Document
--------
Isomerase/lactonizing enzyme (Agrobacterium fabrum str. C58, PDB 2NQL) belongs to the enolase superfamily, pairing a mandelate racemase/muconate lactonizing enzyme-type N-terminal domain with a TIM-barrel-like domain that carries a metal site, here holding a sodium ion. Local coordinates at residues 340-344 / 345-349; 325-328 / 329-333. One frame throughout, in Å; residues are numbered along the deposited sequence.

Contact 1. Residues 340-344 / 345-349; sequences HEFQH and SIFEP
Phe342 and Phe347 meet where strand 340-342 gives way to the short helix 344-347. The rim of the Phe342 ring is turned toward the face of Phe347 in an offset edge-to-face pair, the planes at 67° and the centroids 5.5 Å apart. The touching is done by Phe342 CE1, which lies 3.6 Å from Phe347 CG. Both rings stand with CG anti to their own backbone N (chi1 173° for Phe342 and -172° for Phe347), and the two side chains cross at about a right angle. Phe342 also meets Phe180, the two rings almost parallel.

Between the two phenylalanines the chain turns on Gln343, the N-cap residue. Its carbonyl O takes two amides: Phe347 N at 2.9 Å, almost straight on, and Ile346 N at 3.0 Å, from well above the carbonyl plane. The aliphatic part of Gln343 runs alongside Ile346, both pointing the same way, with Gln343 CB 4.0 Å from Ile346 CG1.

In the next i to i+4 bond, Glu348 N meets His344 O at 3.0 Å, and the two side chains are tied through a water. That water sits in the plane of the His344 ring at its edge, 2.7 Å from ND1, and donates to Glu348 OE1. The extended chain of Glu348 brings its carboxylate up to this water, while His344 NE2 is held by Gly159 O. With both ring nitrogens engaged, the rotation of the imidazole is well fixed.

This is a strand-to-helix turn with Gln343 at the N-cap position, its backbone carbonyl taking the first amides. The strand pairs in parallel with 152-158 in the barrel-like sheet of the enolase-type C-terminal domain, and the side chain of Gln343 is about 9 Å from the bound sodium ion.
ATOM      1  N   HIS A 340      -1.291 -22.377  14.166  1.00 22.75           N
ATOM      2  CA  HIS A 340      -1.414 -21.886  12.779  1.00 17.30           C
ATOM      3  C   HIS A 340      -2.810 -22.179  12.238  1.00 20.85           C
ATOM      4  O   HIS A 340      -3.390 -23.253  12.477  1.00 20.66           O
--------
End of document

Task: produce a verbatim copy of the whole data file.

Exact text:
Isomerase/lactonizing enzyme (Agrobacterium fabrum str. C58, PDB 2NQL) belongs to the enolase superfamily, pairing a mandelate racemase/muconate lactonizing enzyme-type N-terminal domain with a TIM-barrel-like domain that carries a metal site, here holding a sodium ion. Local coordinates at residues 340-344 / 345-349; 325-328 / 329-333. One frame throughout, in Å; residues are numbered along the deposited sequence.

Contact 1. Residues 340-344 / 345-349; sequences HEFQH and SIFEP
Phe342 and Phe347 meet where strand 340-342 gives way to the short helix 344-347. The rim of the Phe342 ring is turned toward the face of Phe347 in an offset edge-to-face pair, the planes at 67° and the centroids 5.5 Å apart. The touching is done by Phe342 CE1, which lies 3.6 Å from Phe347 CG. Both rings stand with CG anti to their own backbone N (chi1 173° for Phe342 and -172° for Phe347), and the two side chains cross at about a right angle. Phe342 also meets Phe180, the two rings almost parallel.

Between the two phenylalanines the chain turns on Gln343, the N-cap residue. Its carbonyl O takes two amides: Phe347 N at 2.9 Å, almost straight on, and Ile346 N at 3.0 Å, from well above the carbonyl plane. The aliphatic part of Gln343 runs alongside Ile346, both pointing the same way, with Gln343 CB 4.0 Å from Ile346 CG1.

In the next i to i+4 bond, Glu348 N meets His344 O at 3.0 Å, and the two side chains are tied through a water. That water sits in the plane of the His344 ring at its edge, 2.7 Å from ND1, and donates to Glu348 OE1. The extended chain of Glu348 brings its carboxylate up to this water, while His344 NE2 is held by Gly159 O. With both ring nitrogens engaged, the rotation of the imidazole is well fixed.

This is a strand-to-helix turn with Gln343 at the N-cap position, its backbone carbonyl taking the first amides. The strand pairs in parallel with 152-158 in the barrel-like sheet of the enolase-type C-terminal domain, and the side chain of Gln343 is about 9 Å from the bound sodium ion.
ATOM      1  N   HIS A 340      -1.291 -22.377  14.166  1.00 22.75           N
ATOM      2  CA  HIS A 340      -1.414 -21.886  12.779  1.00 17.30           C
ATOM      3  C   HIS A 340      -2.810 -22.179  12.238  1.00 20.85           C
ATOM      4  O   HIS A 340      -3.390 -23.253  12.477  1.00 20.66           O